I think it is important to make these distinctions between feelings about books like Acedia and Me and this memoir can help us do that. Only by making such delineations can we be effective in helping people through this.

  13. What a fantastic, if a bit sad, concept. I agree with you that some things are best left without a label. It seems we are very quick to give every problem a “diagnosis” and “treatment” these days.

  14. What a fantastic, if a bit sad, concept. I agree with you that some things are best left without a label. It seems we are very quick to give every problem a “diagnosis” and “treatment” these days.

  15. The first thing that I thought of when I started reading your review was “isn’t that really just a manifestation of depression?” I had no idea. I also think, though, that I would be skeptical too. And of course, the drug companies and doctors are very quick to throw medication at it.

  16. The first thing that I thought of when I started reading your review was “isn’t that really just a manifestation of depression?” I had no idea. I also think, though, that I would be skeptical too. And of course, the drug companies and doctors are very quick to throw medication at it.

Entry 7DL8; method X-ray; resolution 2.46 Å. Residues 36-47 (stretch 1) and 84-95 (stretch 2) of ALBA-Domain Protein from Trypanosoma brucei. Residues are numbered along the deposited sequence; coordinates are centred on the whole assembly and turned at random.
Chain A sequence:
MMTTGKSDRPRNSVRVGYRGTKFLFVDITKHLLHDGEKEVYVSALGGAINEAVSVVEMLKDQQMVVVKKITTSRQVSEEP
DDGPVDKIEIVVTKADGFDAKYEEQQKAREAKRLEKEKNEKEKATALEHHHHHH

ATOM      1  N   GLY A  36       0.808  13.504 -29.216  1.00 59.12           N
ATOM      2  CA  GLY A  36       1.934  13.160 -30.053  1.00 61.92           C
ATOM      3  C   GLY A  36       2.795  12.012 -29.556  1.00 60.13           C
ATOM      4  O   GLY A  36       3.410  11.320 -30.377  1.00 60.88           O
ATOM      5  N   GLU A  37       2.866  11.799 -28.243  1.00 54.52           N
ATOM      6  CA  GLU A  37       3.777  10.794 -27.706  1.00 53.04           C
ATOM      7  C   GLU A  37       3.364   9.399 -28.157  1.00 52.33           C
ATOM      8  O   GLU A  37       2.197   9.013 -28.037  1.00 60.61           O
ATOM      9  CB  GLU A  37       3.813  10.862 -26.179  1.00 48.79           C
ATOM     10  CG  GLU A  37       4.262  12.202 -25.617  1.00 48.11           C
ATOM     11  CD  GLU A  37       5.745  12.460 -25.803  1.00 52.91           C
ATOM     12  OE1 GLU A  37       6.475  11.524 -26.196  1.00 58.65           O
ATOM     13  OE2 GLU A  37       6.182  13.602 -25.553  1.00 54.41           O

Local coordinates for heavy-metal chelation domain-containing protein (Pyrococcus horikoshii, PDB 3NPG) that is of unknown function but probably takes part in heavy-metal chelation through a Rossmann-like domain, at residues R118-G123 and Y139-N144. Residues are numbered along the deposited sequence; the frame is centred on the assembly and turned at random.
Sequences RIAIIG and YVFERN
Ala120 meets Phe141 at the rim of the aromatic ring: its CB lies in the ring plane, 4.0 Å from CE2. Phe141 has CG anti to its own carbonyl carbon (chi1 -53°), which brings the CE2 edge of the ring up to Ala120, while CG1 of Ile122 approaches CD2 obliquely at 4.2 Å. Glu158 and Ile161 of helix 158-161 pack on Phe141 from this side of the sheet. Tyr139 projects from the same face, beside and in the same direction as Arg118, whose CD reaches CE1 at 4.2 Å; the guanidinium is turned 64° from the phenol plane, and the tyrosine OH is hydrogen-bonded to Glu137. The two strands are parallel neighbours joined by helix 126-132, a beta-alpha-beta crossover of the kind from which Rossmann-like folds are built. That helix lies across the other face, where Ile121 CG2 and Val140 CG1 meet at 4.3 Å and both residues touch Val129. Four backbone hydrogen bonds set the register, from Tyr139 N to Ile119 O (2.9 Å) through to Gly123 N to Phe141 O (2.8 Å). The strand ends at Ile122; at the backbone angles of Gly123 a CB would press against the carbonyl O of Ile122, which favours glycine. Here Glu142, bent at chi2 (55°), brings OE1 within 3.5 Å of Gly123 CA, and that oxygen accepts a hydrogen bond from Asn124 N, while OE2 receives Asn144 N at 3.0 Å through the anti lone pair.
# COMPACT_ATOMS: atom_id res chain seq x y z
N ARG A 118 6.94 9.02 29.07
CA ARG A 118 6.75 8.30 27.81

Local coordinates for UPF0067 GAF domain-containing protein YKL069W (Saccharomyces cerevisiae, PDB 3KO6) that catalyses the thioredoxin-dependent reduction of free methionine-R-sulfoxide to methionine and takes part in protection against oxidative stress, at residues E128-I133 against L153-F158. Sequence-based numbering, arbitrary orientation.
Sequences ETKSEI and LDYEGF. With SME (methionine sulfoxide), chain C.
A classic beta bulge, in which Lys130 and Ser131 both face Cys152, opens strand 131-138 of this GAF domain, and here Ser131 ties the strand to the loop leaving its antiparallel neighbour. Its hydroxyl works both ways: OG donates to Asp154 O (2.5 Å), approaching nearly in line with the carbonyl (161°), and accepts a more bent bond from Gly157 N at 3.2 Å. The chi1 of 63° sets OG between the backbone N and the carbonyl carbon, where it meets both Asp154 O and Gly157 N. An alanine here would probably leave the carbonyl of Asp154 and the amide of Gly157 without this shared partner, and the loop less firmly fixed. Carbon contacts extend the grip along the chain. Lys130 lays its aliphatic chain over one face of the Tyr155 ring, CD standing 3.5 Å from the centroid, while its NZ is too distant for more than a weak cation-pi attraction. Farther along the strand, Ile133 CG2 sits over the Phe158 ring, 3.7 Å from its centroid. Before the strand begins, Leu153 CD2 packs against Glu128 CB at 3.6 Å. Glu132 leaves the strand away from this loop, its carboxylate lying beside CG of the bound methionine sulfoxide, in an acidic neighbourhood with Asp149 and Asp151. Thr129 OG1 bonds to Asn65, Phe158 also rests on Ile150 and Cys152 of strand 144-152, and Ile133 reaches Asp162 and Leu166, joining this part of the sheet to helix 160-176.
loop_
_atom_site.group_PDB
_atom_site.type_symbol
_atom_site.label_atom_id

17. The difference between loneliness and depression – is very intriguing…and this topic is very real these days too!

  18. The difference between loneliness and depression – is very intriguing…and this topic is very real these days too!

  19. Gosh. An interesting topic. As a writer I am not sure how I’d put my arms around it, so I’m fascinated to see that such a memoir exists.

  20. Gosh. An interesting topic. As a writer I am not sure how I’d put my arms around it, so I’m fascinated to see that such a memoir exists.

  21. This is very interesting. I’m hardly ever lonely – in fact I am quite happy to be alone much of the time although I know they’re different – so it would be really interesting for me to gain some perspective of the other side. I would also hesitate to call it a medical condition, but I agree that support groups could be an option.